Youth unemployment rises to 951,000

Those public sector cuts are beginning to show - and it's young people who are suffering the most.

by Emma Haslett
Last Updated: 16 Feb 2011
Hold on tight: the inevitable fall-out of the cuts has begun. Figures released by the Office for National Statistics today has shown that 32,000 people between the ages of 16 and 24 lost their jobs in the three months to November, bringing the total up to 951,000, the highest number since records began in 1992. That figure puts the jobless rate up to 20.3% among the 16-24 age group – more than double that of the overall population, which now stands at 7.9%. A pretty bleak start to the year, by all accounts – but the yoof aren’t the only ones grappling with the impact of the cuts. There’s been plenty of bad news for the older generation, too.

Admittedly, this didn’t exactly come as unexpected news, given the extent of the spending cuts. But the figures still make for pretty grim reading: according to the ONS, employment levels as a whole are down by 69,000, the biggest decline since summer 2009, which brought the grand total up to 29m. The number of redundancies rose to 157,000 (up by 14,000 on the previous three months), while the number of people unemployed for more than a year jumped by 15,000 to 836,000.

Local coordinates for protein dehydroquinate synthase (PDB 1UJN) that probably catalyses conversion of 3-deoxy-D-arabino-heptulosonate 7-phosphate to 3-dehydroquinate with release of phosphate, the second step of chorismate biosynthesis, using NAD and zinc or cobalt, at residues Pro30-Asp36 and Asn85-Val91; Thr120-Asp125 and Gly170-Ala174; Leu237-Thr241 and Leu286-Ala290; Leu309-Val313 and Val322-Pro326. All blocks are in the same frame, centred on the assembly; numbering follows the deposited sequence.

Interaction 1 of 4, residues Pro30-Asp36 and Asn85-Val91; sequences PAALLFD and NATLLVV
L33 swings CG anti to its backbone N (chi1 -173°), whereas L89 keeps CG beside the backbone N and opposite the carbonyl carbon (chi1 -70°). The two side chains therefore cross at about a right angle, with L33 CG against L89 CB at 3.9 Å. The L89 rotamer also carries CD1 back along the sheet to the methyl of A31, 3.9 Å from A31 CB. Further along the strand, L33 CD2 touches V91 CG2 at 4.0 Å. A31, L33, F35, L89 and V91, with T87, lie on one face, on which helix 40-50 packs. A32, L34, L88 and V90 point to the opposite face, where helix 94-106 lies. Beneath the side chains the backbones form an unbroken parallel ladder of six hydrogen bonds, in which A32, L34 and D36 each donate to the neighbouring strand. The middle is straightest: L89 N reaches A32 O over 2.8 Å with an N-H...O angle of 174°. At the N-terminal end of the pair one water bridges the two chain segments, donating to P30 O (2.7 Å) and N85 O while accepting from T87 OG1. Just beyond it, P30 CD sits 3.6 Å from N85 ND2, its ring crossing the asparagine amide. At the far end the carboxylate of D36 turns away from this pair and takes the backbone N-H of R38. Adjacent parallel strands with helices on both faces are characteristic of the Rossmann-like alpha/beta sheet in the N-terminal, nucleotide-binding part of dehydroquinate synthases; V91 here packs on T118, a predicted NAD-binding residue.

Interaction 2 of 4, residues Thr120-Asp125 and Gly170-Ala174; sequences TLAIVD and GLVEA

The only relief was provided by the claimant count (the number of people claiming Jobseeker’s Allowance) which fell by 4,100. It’s the third drop in a row, and almost twice as large as the month before. But it’s not necessarily entirely positive: the ONS figures showed that the number of part-time workers now makes up 27% of the workforce, having increased by 26,000; so some of those ex-claimants have clearly only managed to get part-time work. And wage growth actually fell, from 2.2% in the previous quarter, to 2.1% now – way below inflation, which now stands at 3.7%. So most us will find our wages don’t stretch quite as far as they once might have.

But while these figures show that the impact of the public spending cuts (as well as tax hikes and bad retail conditions) on private businesses has begun to be felt, this data doesn’t include the latest figures on job losses in the public sector itself – so we still don’t know the full extent of the damage. But with businesses becoming more cautious as the recovery looks increasingly tenuous, one thing’s abundantly clear: the worst is yet to come. Cheering, isn’t it?

Economy Misc

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